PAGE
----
About halfway through its run, Downton Abbey introduced Lady Rose MacClare – played by Lily James – a free-spirit whose attitude clashed with Downton’s household. Rose was a rebel for the 1920s, sneaking off to jazz clubs and drinking, and her character not only showed how stuffy the characters of Downton could be, but presented the idea that the world is changing and in doing so, giving women more power.
Written by Downton creator Julian Fellowes (based on Laura Moriarty’s book of the same name), directed by upcoming Downton Abbey helmer Michael Engler and starring the Countess of Grantham herself, Elizabeth McGovern, The Chaperone attempts to recreate this generational divide for an entire film. The result is something with an unfortunate dual focus: it spends too much time with the stodgy old guard, rather than hang around with the more lively way of the future.
In the early 1920s, Norma (McGovern) is unhappy with her life in Wichita, Kansas. Norma is tired of the stuffy parties, her loveless and disappointing husband (Campbell Scott), and her friends who just casually mention that they’ll planning on joining the Klan. When she overhears that a young dancer by the name of Louise Brooks (Haley Lu Richardson) needs a chaperone for a trip to a New York City dance school, Norma jumps at the chance to go somewhere new for a change.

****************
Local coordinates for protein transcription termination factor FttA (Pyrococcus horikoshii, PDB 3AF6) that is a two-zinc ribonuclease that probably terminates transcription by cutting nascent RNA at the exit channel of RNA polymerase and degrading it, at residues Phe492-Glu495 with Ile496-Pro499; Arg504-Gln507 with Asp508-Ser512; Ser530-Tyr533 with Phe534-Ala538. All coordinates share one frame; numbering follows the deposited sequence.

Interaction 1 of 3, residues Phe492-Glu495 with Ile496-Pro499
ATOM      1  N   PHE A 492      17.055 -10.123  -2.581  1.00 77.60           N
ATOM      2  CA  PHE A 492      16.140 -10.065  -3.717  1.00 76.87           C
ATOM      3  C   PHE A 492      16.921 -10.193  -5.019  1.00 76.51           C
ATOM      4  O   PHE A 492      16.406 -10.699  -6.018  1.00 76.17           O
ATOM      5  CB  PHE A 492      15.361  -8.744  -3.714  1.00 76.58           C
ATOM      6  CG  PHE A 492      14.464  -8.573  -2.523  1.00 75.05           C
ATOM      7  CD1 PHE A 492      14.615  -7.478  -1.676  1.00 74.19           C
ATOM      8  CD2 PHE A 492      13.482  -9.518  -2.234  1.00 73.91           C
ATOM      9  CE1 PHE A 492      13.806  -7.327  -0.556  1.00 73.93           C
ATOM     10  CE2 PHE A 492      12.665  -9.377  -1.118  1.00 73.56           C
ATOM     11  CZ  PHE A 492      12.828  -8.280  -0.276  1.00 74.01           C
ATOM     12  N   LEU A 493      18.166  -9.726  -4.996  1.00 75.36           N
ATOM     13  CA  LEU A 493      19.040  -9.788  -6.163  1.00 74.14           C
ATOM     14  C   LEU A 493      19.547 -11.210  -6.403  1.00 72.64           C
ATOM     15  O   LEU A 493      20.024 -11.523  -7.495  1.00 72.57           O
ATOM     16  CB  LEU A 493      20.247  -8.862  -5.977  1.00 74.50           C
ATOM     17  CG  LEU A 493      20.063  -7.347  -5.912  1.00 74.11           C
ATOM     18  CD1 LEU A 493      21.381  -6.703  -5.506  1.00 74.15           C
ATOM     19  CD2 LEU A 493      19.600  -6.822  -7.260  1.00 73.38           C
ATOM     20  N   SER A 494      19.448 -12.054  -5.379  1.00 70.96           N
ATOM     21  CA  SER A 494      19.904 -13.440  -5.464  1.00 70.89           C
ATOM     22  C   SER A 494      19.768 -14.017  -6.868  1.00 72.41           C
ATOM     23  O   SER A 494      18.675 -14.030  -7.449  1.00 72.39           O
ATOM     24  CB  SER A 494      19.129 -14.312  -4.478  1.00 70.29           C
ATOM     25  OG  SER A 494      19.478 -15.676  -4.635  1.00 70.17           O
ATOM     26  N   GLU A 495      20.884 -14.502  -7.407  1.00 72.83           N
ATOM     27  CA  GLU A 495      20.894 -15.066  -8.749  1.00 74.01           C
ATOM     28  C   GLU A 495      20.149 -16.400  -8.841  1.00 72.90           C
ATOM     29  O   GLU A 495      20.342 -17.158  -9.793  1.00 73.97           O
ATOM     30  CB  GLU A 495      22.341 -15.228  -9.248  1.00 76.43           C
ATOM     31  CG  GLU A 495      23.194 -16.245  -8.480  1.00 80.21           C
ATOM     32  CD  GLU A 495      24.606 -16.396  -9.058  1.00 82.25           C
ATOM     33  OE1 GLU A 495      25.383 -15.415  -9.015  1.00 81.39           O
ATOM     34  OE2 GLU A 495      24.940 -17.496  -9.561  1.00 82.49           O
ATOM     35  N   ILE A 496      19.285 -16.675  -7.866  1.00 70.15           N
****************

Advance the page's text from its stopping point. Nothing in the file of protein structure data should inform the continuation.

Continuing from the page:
While in New York, Norma attempts to learn more about her childhood, and her time as an orphan at the New York Home for Friendless Girls. There, she meets housekeeper Joseph (Son of Saul’s Géza Röhrig), who helps her discover her past and offers potential for her future. Meanwhile, Louise spends her time outside the dance studio going to clubs and meeting a boy who – much to the chagrin of Norma – gives her free ice cream. As Louise is on her way to becoming a silent film star, Norma is finally on her way to discovering who she really is.
The Chaperone is about as rote of a mismatched duo film as one could imagine. Engler’s direction looks like a made-for-TV film – which makes sense, considering The Chaperone is distributed by PBS – and almost every performance comes off like it’s being played for the stage. While it makes sense that The Chaperone would focus on the film’s actual chaperone, Fellowes’ screenplay makes this choice feel like a missed opportunity for something greater.
McGovern plays Norma with a sort of “gee, shucks!” wide-eyed genteel attitude that is layered on thick. Norma is both adventurous in learning more about herself, but her role towards Louise is more like a scolding mother, warning that men won’t want “the candy if it’s already been unwrapped.” But because The Chaperone focuses on Norma, the film sidelines the genuinely fun and charming performance by Richardson as Louise. There’s a whole world that Louise wants to explore, but instead, the film is stuck digging into Norma’s life. This is done through scattered flashbacks that shed some light on Norma, but could’ve been much more effective if they’d simply come through in Norma’s relationship with Louise.
Even by Downton standards, The Chaperone feels remarkably tame and silly in its attitude. The world is on its way towards change, but Fellowes and Engler remain stuck in the past, which only hurts The Chaperone. If The Chaperone would’ve spend more time allowing Richardson and McGovern to share the screen, and balancing the story between the two, The Chaperone could’ve been more of a lively story, instead of astuffy, bland melodrama.